3.2.7 Part III of EPA deals with noise as a statutory nuisance and applies to England, Scotland and Wales. Section 79 places a duty on local authorities to inspect their areas from time to time to detect whether a nuisance exists or is likely to occur or re-occur. This section of the Act defines a statutory noise nuisance as "noise emitted from premises so as to be prejudicial to health or a nuisance". Nuisance is based on common law, and may be defined as an "unlawful interference with a persons use or enjoyment of land or some right over it, or in connection with it".

3.2.8 It should be noted that the Act interprets: "noise" to include vibration; "prejudicial to health" means injurious or likely to cause injury, to health; and "premises" includes

Compound Security Systems Review of Environmental Acoustic Legislation

Mosquito High Frequency Sound Deterrent

land and vessels (except those powered by "steam reciprocating machinery"). Noise from aircraft other than model aircraft is excluded.

3.2.9 Local authorities must also take reasonably practicable steps to investigate any complaint of statutory nuisance from a person living in its area.

3.2.10 The EPA does not define the level at which sound in the neighbourhood becomes a noise nuisance. This determination is made following an objective assessment by a local environmental health officer.

3.2.11 Where the local authority is satisfied that a statutory noise nuisance exists, or is likely to occur or re-occur it must issue the person(s) responsible for causing the nuisance with a noise abatement notice under S 80 requiring:

• the abatement of the nuisance or prohibiting or restricting its re-occurrence;

• the carrying out of the work necessary to abate the nuisance.

3.2.12 Failure to comply with the terms of the abatement notice without reasonable excuse may result in prosecution in the Magistrates Court (Sheriff's Court – Scotland). Conviction may result in a maximum fine of £5,000, plus a daily fine of £500 for each day the offence continues after the conviction. Where the conviction is for a noise offence associated with industrial, trade or business premises, the maximum fine is £20,000 (Sc:£40,000, ASB ACT2004).

3.2.13 The London local Authorities Act 2004 enables local authorities in London to issue fixed penalty notice in respect of a breach of, or failure to comply with an abatement notice served under the EPA.

3.2.14 Under ss 82(10) there is a defence when it can be proven that the best practicable means were used to prevent the nuisance from industrial trade or business premises.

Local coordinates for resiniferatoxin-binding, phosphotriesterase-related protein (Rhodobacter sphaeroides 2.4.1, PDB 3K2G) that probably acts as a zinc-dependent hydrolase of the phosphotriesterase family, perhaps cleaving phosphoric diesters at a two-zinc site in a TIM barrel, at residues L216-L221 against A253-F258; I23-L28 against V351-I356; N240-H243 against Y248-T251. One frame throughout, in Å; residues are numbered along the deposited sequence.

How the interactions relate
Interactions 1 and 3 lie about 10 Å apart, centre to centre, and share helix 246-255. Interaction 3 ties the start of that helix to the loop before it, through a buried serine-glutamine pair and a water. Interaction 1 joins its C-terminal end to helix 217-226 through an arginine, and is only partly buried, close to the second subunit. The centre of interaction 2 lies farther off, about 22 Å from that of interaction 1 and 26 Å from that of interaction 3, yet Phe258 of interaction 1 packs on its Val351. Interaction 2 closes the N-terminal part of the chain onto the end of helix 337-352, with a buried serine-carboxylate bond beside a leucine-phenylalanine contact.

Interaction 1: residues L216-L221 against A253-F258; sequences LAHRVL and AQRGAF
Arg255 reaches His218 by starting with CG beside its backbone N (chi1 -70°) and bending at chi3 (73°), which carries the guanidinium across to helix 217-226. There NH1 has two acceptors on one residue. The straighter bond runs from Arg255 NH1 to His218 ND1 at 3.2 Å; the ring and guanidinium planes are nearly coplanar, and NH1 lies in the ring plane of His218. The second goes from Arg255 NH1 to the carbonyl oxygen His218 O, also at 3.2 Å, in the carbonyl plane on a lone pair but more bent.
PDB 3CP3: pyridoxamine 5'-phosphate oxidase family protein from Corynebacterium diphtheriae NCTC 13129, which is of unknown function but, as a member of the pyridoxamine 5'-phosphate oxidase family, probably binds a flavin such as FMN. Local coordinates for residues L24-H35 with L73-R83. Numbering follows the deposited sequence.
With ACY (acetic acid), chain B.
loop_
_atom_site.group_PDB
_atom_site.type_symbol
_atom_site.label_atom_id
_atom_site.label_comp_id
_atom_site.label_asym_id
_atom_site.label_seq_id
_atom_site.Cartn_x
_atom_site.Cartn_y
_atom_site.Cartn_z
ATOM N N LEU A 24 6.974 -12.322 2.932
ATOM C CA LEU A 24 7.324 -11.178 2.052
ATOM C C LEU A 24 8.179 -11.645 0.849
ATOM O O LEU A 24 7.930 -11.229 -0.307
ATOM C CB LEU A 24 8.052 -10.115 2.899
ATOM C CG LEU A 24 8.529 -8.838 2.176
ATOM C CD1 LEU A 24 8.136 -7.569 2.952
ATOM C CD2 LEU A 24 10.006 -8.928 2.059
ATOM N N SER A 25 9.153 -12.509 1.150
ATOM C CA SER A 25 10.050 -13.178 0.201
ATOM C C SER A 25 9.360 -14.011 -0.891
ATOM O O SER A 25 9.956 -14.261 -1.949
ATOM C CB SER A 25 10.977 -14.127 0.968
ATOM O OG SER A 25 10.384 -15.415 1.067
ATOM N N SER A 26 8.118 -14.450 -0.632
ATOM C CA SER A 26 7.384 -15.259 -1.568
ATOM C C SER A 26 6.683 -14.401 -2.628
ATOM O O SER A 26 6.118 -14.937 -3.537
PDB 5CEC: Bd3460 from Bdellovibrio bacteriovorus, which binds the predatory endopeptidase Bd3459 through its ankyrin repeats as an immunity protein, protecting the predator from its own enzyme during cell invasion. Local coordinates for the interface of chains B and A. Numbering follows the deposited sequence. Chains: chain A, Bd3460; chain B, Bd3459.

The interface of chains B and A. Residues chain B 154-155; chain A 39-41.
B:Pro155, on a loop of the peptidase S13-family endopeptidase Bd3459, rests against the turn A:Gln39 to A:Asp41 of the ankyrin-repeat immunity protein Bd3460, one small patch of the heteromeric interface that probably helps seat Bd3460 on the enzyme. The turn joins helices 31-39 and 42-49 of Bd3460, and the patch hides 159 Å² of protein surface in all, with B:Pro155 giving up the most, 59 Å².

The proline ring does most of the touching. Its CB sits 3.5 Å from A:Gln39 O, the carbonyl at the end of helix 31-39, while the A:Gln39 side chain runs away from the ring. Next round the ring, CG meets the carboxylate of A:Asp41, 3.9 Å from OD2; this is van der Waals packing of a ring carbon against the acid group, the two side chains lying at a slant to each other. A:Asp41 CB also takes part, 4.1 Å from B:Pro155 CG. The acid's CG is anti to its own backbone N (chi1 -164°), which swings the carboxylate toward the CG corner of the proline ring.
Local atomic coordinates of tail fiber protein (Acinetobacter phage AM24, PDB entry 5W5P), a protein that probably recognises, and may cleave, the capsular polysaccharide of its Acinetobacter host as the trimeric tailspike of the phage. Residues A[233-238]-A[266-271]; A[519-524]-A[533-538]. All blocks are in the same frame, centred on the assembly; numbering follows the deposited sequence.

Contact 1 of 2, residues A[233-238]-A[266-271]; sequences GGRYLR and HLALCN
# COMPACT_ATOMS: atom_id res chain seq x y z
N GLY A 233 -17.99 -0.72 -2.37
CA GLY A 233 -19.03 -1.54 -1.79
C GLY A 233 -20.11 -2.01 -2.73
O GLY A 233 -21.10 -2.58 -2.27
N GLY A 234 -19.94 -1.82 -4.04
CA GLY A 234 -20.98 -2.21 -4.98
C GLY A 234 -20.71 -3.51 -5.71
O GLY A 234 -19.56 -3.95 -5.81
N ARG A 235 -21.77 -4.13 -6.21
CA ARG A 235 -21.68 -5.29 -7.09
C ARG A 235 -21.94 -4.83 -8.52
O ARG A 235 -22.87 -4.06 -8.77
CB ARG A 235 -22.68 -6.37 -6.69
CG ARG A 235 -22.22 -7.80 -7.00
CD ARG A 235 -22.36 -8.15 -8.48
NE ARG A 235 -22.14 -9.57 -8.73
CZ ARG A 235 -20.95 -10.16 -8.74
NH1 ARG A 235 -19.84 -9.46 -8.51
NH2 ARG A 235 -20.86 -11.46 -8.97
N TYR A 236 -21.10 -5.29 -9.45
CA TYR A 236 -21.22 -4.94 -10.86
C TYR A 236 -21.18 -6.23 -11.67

The Noise and Statutory Nuisance Act 1993 (TNASNA)

3.2.15 This Act, covers England Scotland and Wales and amends ss.79-82 of the EPA to make noise emitted from a vehicle, machinery or equipment being used for industrial, trade or business purposes in the street (Scotland-road) a statutory nuisance.

3.2.16 The definition of noise in the street is given by "noise that is prejudicial to health or a nuisance and is emitted from or caused by a vehicle", machinery or equipment in the street" or in Scotland, road.

3.2.17 The Act defines equipment to include musical instruments. Guidance from the Department of the Environment, Transport and the Regions (Env Circular 9/97, WO 42/97) suggests that loud speakers tannoys, loudhailers, radios and "ghetto blasters" should also be regarded as equipment.

3.2.18 This could include: noisy car repairs', car alarms', car radios and parked refrigerated vehicles.

3.2.19 Local authorities have to take such steps which are reasonably practical to investigate any complaint from a person living in its area. Although there is no requirement to physically monitor noise levels, local authorities commonly use BS4142:1997 "Method for Rating Industrial Noise Affecting Mixed Residential and Industrial Areas". It can be used to determine the likelihood of noise complaints from an industrial source under normal operating conditions.

3.2.20 Having satisfied itself that a statutory nuisance exists or is likely to occur the local authority must serve an abatement notice.

3.2.21 TNASNA also amends the procedure for serving an abatement notice in respect of a nuisance from a vehicle, machinery or equipment (VEM) on the street. If the VEM is unattended then the notice may be attached directly to the VEM.

3.2.22 The Act covers loudspeakers, with section 7 placing restrictions on the hours they may be used in the street.

3.2.23 Section 9 and Schedule 3 of NASNA relates to "Audible Intruder Alarms". Generally speaking these apply to burglar alarms, and impose certain obligations on owners of the alarms, including:

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  • SHAUN MORRIS, Security Manager Northern Property, Yellowknife, NT

    The Mosquito works great for us, Our problem with panhandlers & homeless people hanging out has dramatically improved since we installed the mosquito.

    We left it on full time during business hours for the first few weeks and after that we were able to turn it off and just use it periodically as needed.

  • Carmen Ramirez, Park Avenue Enterprises LLC, New York, NY

    "It was amazing! Immediately the Mosquito effectively cleared out the loitering teens from the troubled area without hassle or confrontation."

  • Wade Rohloff, Graphic Safety, Hobbs, NM

    "The mosquito worked perfectly last night. I got it hooked up just in time for some kids to show up and make a lot of noise. After I turned it on they began complaining and left shortly thereafter. This thing is amazing."

  • Sarah Ward, PC 1623

    "Regarding the Mosquito apparatus that we have recently been using in our area, this is just a note to say that we have been extremely pleased with it.

    We have also had a positive reaction regarding its use from members of the public. In short, it has been an all-round success."

  • Lincolnshire Police

    "It is still presently sited at an old folks complex and is giving them a long awaited respite from ASB."

    Colin Hill PC 879
    Lincolnshire Police
    ASB Officer - South Holland District Council

  • David Meade, Millennium Place Primary Condominium, Boston, MA

    "The Mosquito has been effective. It has been implemented with other low echelon security measures and the results have been absolutely amazing. If the comparison prior to the mosquito install is made to present, we have seen a 95% to 98% decrease in activity and incidents in the stairwell."